As a black woman on the autism spectrum, I grappled for a long time with feeling like I didn’t belong. Through my platform, I have created a space for people to be seen, which is something I wish I could’ve had growing up. It is very rewarding to create content that resonates with so many people and provide hope to those who have felt their options in life were limited.

Regarding my work-life balance, as a neurodivergent, it’s especially complicated for me, so I follow a schedule. From Monday to Wednesday I focus exclusively on my studies, and from Thursday to Sunday, I prioritise my business and taking time out to rest. This helped me to compartmentalise as my work requires a lot of brain power and can become very overwhelming. Planning out specific days and allocating portions of my day to individual tasks has really helped me maintain that balance. It’s always very tempting to try to record something extra on a day that I’ve allocated to studying, but I’ve become good at disciplining myself to stick to the schedule; so, I don’t burn out.

The next step...

I have started an online and in-person social space for black neurodiverse girls and queers. It’s called NeuroNoir and is an online chat community on Discord and Instagram with over 200 members. This summer I’ll be hosting the first in-person event, giving black neurodivergent people the opportunity to meet others with similar experiences.

Pitching for the Essex Startups Grant unexpectedly gave me the chance to network and collaborate with others. I ended up meeting, and become friends with, the two other winners of the grant, Noah Pantano and Jessica Lee. Getting to watch them pitch and chatting with them afterwards was very valuable as I recognised strategies with their businesses that I could implement in mine. Their enthusiasm allowed me to become more confident and comfortable with my business offering and enjoy having a shared passion with other budding entrepreneurs.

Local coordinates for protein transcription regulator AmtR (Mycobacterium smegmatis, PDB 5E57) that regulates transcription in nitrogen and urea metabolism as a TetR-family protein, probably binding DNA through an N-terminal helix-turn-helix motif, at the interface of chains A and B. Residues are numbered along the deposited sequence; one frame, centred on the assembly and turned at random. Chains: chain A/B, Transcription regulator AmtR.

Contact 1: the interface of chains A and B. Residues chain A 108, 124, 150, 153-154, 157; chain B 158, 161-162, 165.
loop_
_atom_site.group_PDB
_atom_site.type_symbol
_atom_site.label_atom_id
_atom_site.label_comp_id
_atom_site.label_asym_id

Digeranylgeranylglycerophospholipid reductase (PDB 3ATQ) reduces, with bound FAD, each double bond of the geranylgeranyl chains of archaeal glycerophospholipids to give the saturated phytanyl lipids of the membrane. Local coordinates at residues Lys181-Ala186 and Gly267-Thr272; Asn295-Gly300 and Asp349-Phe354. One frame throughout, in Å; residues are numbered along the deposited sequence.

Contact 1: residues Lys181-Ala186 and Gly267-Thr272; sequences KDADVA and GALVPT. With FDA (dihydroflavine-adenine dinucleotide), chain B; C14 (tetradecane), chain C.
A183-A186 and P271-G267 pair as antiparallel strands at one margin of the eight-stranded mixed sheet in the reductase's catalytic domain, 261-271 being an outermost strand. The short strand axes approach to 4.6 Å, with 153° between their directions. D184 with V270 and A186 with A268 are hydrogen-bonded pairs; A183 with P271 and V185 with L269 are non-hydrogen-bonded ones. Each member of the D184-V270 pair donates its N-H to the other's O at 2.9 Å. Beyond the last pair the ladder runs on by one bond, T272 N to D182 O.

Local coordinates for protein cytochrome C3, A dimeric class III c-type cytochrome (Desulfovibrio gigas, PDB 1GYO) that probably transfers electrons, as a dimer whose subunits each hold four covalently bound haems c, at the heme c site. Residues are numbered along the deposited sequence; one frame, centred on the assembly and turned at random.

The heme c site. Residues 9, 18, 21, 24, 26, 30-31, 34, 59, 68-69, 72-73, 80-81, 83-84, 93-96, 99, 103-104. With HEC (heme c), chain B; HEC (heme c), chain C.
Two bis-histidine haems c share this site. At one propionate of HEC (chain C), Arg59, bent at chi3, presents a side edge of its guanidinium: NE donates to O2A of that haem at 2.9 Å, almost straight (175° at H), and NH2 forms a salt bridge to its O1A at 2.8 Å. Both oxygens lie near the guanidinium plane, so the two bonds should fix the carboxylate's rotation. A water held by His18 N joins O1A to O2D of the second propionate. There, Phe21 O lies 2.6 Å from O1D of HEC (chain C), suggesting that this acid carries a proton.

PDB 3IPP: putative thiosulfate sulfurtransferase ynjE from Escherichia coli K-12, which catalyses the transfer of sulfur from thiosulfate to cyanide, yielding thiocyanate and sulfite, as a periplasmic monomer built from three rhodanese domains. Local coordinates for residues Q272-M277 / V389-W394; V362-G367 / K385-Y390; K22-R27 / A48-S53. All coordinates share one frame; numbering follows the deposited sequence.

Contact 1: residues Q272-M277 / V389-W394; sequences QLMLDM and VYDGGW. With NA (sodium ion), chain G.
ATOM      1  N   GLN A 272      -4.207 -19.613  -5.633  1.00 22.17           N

The business planning process certainly surprised me. Initially, I assumed that once I had the funding that everything would go smoothly, however, the negotiation and administration process was a learning experience for me. While setting up meetings and deals with established brands has been amazing, it’s been important not to get intimidated and accept offers that do not align with my values. It’s been essential for me to appreciate my worth and assert myself when required.

That’s not to say it’s all negative, it’s been exciting to see just how quickly the business can grow. I went from making YouTube videos at the beginning of the year to now planning for a community event, as well as a separate venture with its own name.

Words of wisdom...

My advice for anyone thinking of starting their own business is to go to Essex Startups for a 1:1 as soon as possible! I’ve been telling everyone how lucky we Essex students are to have an opportunity like this. I’ve met so many graduates from other universities who don’t have this sort of support from their own institutions, so it’s vital we make the most of it!

Even if you aren’t sure which events to book, reach out to the team and discuss your ideas. Everyone on the team knows their stuff and they are always willing to help however they can. You’re only missing out if you don’t get some sort of support from Startups!

Find out more

If you have a potential business idea, or are interested in developing your business skills, find out more about the training, events and support Essex Startups offers to current students and recent graduates.